United Way conducts first poverty simulation
MARSHALL — What is daily life like for poor people?
Around 50 business leaders, school administrators and other community members got the chance recently to experience a little of what people with limited resources have to go through to make it from one day to the next.
On Oct. 11, the United Way of Southwest Minnesota hosted a Poverty Simulation, designed to help individuals better understand poverty by stepping into the real-life situations of others struggling with, and living in, poverty. Roles of available community services were played by United Way community partner nonprofit organizations and members of the United Way staff.
The event took place at the National Guard Armory in Marshall and was the first simulation conducted by the United Way with plans to continue offering additional simulations in the future.
“While difficult to comprehend, poverty is a reality for many individuals, seniors and families in southwest Minnesota,” said President and CEO Marcy Heemeyer. “Through this simulation experience, our hope is that our community will better understand what it means to live in poverty, learn what resources exist locally and further develop and cultivate an environment of empathy and understanding for our friends and neighbors.”
The simulation experience was designed to demonstrate to those who have enough to understand the situations that families living in poverty experience every day, the decisions they have to make, and the fears and frustrations they feel.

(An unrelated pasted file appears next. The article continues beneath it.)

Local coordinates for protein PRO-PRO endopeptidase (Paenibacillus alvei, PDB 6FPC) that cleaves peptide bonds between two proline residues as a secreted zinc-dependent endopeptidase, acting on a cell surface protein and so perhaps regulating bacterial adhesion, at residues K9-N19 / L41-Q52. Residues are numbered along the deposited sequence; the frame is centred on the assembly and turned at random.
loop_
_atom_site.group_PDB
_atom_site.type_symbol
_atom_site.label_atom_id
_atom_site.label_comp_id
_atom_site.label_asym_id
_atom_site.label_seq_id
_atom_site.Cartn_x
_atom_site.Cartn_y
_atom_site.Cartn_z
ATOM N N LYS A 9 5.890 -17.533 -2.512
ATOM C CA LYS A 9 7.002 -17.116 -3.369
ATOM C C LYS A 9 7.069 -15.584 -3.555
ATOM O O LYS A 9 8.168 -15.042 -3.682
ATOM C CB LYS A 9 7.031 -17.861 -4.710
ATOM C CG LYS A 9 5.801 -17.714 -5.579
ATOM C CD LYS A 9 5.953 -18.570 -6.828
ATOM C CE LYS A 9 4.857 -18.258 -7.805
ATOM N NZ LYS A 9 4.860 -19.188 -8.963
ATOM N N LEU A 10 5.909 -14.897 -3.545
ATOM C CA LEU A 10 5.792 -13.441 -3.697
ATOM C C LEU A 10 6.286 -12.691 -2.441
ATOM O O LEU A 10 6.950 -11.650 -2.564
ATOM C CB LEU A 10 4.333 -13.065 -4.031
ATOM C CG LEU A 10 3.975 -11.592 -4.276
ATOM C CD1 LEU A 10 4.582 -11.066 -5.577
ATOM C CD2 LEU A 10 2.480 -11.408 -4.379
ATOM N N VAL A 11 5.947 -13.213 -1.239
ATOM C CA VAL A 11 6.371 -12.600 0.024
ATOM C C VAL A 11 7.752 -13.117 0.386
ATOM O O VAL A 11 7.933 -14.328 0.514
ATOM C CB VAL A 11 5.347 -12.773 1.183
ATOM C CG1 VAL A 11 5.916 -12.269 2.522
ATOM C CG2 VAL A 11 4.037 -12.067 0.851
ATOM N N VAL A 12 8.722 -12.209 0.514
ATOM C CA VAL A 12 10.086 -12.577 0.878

“The participants were divided up and assigned to a family group,” said Heemeyer. “They might be a single person, a single parent, a grandparent raising grandkids… They have to spend a month in poverty. They were tasked with things such as if they had a job, they had to get to work, if they were not employed, they were seeking employment, they had to get their kids to school, pay the rent. Some lived in homes or apartments. Some were homeless.”
Heemeyer said before the simulation the participants filled out a pre-assessment on their views of poverty and after the simulation they were given a post-assessment.
“Overwhelmingly, they said it was an eye-opening experience,” she said. “Other commenters said they were exhausted at the end of the month, how much of a struggle it was and how there was limited time for joy or fun. There was limited time to address health needs.”
In the southwest region of the state, 10.5 percent of the population is living in poverty, according to Minnesota Compass (2015). For example, more than 1,100 students or 46 percent of Marshall Public School students were enrolled in the Free and Reduced Price Meal Program during the 2016-17 school year. Percentages at nearby schools included similar or higher percentages. Here are just a few examples: Dawson-Boyd (38 percent), Yellow Medicine East (43 percent), Westbrook-Walnut Grove (55 percent) and Lynd (64 percent).
“Many more families have incomes above the poverty line, but their incomes are still low enough to qualify for programs like food stamps and Medicaid — and paying the bills is an exhausting daily struggle,” Heemeyer said.
Local nonprofits and social service organizations continue to see an increase in need, she said.
“Poverty is a real concern right here in southwest Minnesota and in all of the communities that our local United Way serves,” she said. “According to the mn.gov website, the official poverty threshold in 2016 was about $24,600 for a family of four.”
United Way of Southwest Minnesota purchased a Community Action Poverty Simulation kit from the Missouri Community Action Network, so the local United Way can conduct more simulations.
“We are hoping to continue this so more folks can participate in the future,” she said.
For more information or to inquire about a future simulation, call United Way at 507-929-2273 or email email@example.com.